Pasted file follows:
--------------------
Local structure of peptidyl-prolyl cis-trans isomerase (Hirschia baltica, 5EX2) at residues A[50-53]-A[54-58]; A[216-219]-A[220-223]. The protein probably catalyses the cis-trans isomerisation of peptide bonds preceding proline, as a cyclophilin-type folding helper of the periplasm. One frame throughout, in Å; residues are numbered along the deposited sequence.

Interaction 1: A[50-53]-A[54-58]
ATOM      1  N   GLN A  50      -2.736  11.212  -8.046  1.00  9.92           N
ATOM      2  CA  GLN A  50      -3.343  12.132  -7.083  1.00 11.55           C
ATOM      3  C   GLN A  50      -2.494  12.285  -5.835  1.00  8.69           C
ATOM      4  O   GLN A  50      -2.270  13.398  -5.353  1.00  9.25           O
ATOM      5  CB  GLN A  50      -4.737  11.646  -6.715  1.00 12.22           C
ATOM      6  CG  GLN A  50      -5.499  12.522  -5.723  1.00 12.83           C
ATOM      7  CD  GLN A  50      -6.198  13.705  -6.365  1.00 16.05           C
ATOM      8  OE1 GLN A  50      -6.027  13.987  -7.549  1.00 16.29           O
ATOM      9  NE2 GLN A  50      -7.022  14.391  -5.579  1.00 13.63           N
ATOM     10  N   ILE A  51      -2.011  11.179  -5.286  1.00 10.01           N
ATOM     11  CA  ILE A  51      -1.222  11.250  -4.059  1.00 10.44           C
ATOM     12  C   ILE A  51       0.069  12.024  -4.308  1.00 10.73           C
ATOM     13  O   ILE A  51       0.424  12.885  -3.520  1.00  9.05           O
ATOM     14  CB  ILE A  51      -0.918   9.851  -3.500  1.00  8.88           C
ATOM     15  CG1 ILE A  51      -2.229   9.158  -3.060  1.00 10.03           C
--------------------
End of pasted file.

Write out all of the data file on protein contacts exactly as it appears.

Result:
Local structure of peptidyl-prolyl cis-trans isomerase (Hirschia baltica, 5EX2) at residues A[50-53]-A[54-58]; A[216-219]-A[220-223]. The protein probably catalyses the cis-trans isomerisation of peptide bonds preceding proline, as a cyclophilin-type folding helper of the periplasm. One frame throughout, in Å; residues are numbered along the deposited sequence.

Interaction 1: A[50-53]-A[54-58]
ATOM      1  N   GLN A  50      -2.736  11.212  -8.046  1.00  9.92           N
ATOM      2  CA  GLN A  50      -3.343  12.132  -7.083  1.00 11.55           C
ATOM      3  C   GLN A  50      -2.494  12.285  -5.835  1.00  8.69           C
ATOM      4  O   GLN A  50      -2.270  13.398  -5.353  1.00  9.25           O
ATOM      5  CB  GLN A  50      -4.737  11.646  -6.715  1.00 12.22           C
ATOM      6  CG  GLN A  50      -5.499  12.522  -5.723  1.00 12.83           C
ATOM      7  CD  GLN A  50      -6.198  13.705  -6.365  1.00 16.05           C
ATOM      8  OE1 GLN A  50      -6.027  13.987  -7.549  1.00 16.29           O
ATOM      9  NE2 GLN A  50      -7.022  14.391  -5.579  1.00 13.63           N
ATOM     10  N   ILE A  51      -2.011  11.179  -5.286  1.00 10.01           N
ATOM     11  CA  ILE A  51      -1.222  11.250  -4.059  1.00 10.44           C
ATOM     12  C   ILE A  51       0.069  12.024  -4.308  1.00 10.73           C
ATOM     13  O   ILE A  51       0.424  12.885  -3.520  1.00  9.05           O
ATOM     14  CB  ILE A  51      -0.918   9.851  -3.500  1.00  8.88           C
ATOM     15  CG1 ILE A  51      -2.229   9.158  -3.060  1.00 10.03           C